Madrid is a beautiful city. But most of the time you fail to notice it as a result of the traffic.
Today, the one revolutionary event we stumbled upon was the Critical Mass. Thousands upon thousands of bikers peddling down the Gran Vía. It changed the city, it changed the air. It turned Madrid into the splendid place it really is.
Then we arrive at the Crystal Palace in Retiro park for the weekly assembly of the Coordinadora 25S. Five hours of exhausting discussion. Fortunately it was a sunny autumn day, otherwise I wouldn’t have resisted.
My personal conclusion is that the #25S is running out of steam. The coordinating assembly has given life to something that it is not able or not willing to pursue. Already it has lost the greater part of the activist wing which had adhered to this project’s original scope. ‘Surround congress until the government resigns’.
The people who are left are desperately trying to give meaning to the whole thing and to continue some form of mobilisation.
Today’s final consensus was vague enough to turn into something decent if there is the right inspiration behind it. October 23-25, when congress discusses the budget for 2013: organisation of a ‘people’s congress’ to discuss an alternative budget. October 27: demonstration at Neptuno. That’s it.
Supposedly, fear is a factor. The images of police shooting at a crowd and indiscriminately clubbing school girls and old men have caused some people to want to avoid confrontations. The same images have enraged other people to such a point that they are eager to go back to the streets and confront themselves with police.
Some of them are ‘specialists’. We held a secret meeting with them on urban guerilla strategy the other day. Just in case such a strategy is called for.
Naturally I won’t give you all the juicy details, also because the subject of ‘active resistance’ is very thorny within the movement. Nonviolence is a founding principle of 15M, but nonviolence doesn’t mean you always have to sit down waving your hands while police are charging with clubs and rubber bullets.
To some people, the specialists are known as the infamous ‘black blocs’.
Originally, black blocs are small autonomous units of antifascist militants who smash up banks and corporate franchises. They have their roots in the 1980s squatter movement in Germany, and in particular West-Berlin. They went international at the WTO riots in Seattle 1999, and in Genoa 2001.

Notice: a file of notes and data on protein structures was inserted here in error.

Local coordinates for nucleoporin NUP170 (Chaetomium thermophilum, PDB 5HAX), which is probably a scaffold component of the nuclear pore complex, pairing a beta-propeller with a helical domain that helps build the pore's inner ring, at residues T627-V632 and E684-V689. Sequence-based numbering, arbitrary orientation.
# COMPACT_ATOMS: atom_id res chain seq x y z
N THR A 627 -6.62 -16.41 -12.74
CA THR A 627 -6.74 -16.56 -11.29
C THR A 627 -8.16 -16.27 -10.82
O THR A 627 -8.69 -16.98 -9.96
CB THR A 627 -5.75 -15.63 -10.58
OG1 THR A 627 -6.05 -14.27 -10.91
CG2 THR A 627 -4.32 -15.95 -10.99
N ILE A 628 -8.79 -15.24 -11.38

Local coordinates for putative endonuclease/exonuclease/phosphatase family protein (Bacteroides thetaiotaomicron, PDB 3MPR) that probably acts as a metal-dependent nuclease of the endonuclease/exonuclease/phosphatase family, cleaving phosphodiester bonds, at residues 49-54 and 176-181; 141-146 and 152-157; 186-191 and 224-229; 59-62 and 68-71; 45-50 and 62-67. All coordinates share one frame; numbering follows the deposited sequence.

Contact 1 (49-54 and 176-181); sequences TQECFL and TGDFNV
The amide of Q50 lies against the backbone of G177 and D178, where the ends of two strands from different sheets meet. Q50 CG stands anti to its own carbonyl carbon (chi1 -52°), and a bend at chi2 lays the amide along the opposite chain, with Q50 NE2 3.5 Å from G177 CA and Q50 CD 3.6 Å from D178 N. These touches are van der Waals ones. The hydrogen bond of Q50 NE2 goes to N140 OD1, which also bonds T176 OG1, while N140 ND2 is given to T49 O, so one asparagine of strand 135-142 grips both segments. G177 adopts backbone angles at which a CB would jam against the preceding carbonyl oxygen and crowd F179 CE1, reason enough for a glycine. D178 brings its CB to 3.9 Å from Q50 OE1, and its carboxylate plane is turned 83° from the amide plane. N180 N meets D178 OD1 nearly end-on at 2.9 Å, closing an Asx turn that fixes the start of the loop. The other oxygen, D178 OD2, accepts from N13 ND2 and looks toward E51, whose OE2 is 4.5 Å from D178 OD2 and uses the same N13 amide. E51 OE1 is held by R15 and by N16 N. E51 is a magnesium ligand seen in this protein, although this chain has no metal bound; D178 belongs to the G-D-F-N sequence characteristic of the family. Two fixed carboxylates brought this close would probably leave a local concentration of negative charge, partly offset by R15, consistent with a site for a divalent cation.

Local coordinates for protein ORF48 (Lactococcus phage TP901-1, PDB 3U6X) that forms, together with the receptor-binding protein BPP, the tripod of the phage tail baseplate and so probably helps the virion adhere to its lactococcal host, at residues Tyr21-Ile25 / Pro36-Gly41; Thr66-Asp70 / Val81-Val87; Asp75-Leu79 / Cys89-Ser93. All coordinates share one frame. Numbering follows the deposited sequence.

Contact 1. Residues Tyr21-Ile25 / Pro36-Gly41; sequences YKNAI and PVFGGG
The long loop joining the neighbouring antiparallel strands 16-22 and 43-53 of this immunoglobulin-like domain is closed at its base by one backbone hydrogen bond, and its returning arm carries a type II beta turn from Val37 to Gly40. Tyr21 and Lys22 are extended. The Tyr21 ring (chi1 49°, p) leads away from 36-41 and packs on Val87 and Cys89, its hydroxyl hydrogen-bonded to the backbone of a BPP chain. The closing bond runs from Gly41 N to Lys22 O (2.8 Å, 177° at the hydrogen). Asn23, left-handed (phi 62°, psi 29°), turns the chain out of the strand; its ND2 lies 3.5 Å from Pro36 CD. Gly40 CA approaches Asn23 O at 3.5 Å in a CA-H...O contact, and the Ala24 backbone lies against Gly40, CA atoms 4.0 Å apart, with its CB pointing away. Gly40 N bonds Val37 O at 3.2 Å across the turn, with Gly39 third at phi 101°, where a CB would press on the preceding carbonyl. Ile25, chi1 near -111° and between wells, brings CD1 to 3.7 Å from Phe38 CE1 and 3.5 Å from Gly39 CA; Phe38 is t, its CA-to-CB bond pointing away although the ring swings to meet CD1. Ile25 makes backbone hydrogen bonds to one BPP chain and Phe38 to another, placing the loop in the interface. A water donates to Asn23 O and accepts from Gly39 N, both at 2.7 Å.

In contemporary urban guerilla, the primary goal of these specialist units is to actively protect a crowd against police brutality. They provide first aid to the wounded, they carry substances that bring relief against tear gas, they try to prevent people from getting arrested, and they try to liberate those who are. They are armed and dangerous.
Aside from protecting the crowd, they counterattack police. If there are enough specialists active, and the crowd backs them up, police don’t stand a chance. They get swept away. Last time this happened was in May of this year, during the general strike in Barcelona.
Usually, once police get routed by the mob, the specialists torch a few Starbucks franchises to celebrate the event. It’s plain vandalism, but with a little bit of discipline, you can take control of the city. There is nothing to it.
The movement here in Spain has been dividing itself in a radical wing and a moderate wing. Actually, there is more than one division within the Indignados/15M/25S movement, however you want to call it. In general though, all the currents are flowing in the same direction.
Evening falls, I’m in Sol for the general assembly, together with comrade Max from the March to Athens. “It’s a kind of weekly ritual”, Max says, “like going to church.”
“It sure is, and just like church, most people have stopped attending.”
Still, compared to last week, and compared to the 25S assembly in the park, this week’s GA was pretty refreshing. There was serious content for once, and as a result, it attracted a crowd of discreet proportions.
The theme was energy. In the last five years, the cost of electricity in Spain went up 70%. Most of it turns into pure profit for a handful of (mainly foreign-owned) corporations. The lion’s share of this energy comes from unsustainable sources like natural gas.
These sources are not only overpaid for by the consumer, they are also heavily subsidised by the government. At the moment only a tiny amount of total energy comes from renewable sources. These used to be subsidised as well, until the Popular Party was voted into power. Cutting every economic incentive to develop the use of renewable energy was one of the first things they did. Among other polluters, Repsol Spanish petroleum was much obliged.
In the face of this, citizens, social collectives, environmental organisations and trade unions have formed a ‘platform for a new energetic model’. Their scope is not only to stimulate the production of renewable energy, but also to decentralise it.
Energy independence at the smallest possible scale should be a primary goal of the revolution. Together with food independence it’s an essential condition for a future society in which humans can govern themselves democratically, and be free.